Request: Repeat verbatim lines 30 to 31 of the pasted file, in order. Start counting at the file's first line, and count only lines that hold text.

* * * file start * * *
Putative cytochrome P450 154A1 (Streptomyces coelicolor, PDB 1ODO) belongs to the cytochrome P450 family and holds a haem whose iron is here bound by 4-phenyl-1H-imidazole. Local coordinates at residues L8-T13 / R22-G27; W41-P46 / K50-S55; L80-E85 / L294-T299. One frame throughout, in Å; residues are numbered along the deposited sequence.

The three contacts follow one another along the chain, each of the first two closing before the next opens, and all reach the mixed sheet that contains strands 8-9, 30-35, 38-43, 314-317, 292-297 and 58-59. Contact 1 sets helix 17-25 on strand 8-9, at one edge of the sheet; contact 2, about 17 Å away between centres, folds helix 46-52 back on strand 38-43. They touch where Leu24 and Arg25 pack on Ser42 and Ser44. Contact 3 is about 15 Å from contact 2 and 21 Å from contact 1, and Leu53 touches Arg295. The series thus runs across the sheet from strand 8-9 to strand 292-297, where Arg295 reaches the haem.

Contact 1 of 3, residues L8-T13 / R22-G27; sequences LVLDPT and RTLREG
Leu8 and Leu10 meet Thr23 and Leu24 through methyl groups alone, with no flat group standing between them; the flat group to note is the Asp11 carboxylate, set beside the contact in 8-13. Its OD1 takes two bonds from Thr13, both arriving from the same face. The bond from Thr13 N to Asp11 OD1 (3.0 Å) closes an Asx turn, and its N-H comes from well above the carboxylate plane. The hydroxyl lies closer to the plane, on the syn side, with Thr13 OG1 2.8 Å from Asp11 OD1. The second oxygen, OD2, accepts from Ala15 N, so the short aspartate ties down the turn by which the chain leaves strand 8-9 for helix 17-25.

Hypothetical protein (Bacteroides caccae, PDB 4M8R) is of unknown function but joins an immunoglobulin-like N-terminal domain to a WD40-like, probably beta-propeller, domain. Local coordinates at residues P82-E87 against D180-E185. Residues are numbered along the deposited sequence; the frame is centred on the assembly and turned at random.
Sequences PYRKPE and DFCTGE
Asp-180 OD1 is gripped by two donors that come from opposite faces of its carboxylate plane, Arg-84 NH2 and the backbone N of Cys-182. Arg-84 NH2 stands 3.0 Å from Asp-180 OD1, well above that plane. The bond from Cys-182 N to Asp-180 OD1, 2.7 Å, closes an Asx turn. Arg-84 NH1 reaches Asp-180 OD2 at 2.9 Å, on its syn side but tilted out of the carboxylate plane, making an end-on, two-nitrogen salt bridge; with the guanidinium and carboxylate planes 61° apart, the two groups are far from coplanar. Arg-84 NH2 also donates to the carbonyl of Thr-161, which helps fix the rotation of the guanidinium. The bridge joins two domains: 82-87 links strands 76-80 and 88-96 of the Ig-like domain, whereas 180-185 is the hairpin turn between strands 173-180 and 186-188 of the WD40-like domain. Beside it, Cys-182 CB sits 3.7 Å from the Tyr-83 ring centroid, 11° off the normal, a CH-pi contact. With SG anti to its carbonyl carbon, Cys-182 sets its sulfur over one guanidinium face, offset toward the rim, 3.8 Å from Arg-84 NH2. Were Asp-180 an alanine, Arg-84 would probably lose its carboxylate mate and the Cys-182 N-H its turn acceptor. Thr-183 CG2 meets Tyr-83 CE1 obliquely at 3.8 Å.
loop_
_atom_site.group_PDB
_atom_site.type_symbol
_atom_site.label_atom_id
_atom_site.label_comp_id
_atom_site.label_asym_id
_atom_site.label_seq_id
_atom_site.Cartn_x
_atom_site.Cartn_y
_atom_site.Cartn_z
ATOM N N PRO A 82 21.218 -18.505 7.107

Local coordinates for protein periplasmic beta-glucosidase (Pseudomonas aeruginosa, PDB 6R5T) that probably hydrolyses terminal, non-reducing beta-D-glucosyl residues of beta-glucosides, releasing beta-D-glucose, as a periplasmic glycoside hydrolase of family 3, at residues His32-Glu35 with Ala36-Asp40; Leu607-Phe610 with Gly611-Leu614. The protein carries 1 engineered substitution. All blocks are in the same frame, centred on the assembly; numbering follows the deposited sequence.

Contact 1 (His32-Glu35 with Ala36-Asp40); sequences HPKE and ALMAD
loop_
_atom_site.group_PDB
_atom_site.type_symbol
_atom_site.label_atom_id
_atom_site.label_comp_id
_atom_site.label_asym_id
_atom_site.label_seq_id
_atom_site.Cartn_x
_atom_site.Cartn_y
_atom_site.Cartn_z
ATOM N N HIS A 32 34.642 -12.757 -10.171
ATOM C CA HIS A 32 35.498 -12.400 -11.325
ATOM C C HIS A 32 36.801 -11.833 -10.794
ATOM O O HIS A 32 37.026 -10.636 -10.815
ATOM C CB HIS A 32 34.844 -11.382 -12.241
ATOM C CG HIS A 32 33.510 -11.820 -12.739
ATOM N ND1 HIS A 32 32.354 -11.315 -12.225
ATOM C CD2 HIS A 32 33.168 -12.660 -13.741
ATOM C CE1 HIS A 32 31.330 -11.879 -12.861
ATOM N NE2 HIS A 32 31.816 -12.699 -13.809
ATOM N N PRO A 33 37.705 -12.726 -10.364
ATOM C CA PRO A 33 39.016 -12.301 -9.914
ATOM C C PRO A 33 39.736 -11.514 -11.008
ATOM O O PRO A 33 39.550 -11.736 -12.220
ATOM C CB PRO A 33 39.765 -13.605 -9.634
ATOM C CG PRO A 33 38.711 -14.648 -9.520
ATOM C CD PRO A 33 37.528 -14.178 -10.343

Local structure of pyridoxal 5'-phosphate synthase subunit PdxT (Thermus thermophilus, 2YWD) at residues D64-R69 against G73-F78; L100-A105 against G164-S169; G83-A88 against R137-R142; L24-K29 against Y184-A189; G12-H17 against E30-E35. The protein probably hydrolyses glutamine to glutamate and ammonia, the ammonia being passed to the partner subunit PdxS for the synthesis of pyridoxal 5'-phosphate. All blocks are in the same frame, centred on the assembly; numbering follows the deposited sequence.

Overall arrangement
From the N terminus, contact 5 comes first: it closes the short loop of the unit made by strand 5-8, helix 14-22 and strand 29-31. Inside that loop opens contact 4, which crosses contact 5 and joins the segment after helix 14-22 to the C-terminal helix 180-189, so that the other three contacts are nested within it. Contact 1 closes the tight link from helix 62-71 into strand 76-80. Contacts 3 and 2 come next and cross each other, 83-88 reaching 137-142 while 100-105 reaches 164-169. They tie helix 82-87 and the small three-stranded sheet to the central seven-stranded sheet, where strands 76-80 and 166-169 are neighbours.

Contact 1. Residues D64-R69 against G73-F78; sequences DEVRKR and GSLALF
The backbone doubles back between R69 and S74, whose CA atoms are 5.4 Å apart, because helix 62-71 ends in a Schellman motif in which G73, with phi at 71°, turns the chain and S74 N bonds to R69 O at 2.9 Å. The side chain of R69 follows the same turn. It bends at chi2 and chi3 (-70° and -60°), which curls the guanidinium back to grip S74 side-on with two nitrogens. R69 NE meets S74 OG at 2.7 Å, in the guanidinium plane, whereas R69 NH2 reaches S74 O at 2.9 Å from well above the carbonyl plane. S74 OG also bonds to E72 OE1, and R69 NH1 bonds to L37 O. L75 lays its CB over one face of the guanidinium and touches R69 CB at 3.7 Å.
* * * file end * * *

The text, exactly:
_atom_site.Cartn_z
ATOM N N HIS A 32 34.642 -12.757 -10.171